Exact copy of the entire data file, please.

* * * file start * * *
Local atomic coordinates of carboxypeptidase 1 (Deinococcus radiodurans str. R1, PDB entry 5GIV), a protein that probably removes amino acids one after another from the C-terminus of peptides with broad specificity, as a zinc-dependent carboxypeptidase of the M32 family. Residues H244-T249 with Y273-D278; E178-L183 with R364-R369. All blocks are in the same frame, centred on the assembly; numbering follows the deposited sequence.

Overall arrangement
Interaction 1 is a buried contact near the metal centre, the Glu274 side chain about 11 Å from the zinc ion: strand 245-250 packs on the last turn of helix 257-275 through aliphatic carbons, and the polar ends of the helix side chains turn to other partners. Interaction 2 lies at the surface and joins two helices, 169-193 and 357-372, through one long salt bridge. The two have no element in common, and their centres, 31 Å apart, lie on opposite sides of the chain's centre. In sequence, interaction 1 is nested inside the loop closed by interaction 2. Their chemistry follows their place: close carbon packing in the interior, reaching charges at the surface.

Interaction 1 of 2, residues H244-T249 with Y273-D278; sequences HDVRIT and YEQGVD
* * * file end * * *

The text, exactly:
Local atomic coordinates of carboxypeptidase 1 (Deinococcus radiodurans str. R1, PDB entry 5GIV), a protein that probably removes amino acids one after another from the C-terminus of peptides with broad specificity, as a zinc-dependent carboxypeptidase of the M32 family. Residues H244-T249 with Y273-D278; E178-L183 with R364-R369. All blocks are in the same frame, centred on the assembly; numbering follows the deposited sequence.

Overall arrangement
Interaction 1 is a buried contact near the metal centre, the Glu274 side chain about 11 Å from the zinc ion: strand 245-250 packs on the last turn of helix 257-275 through aliphatic carbons, and the polar ends of the helix side chains turn to other partners. Interaction 2 lies at the surface and joins two helices, 169-193 and 357-372, through one long salt bridge. The two have no element in common, and their centres, 31 Å apart, lie on opposite sides of the chain's centre. In sequence, interaction 1 is nested inside the loop closed by interaction 2. Their chemistry follows their place: close carbon packing in the interior, reaching charges at the surface.

Interaction 1 of 2, residues H244-T249 with Y273-D278; sequences HDVRIT and YEQGVD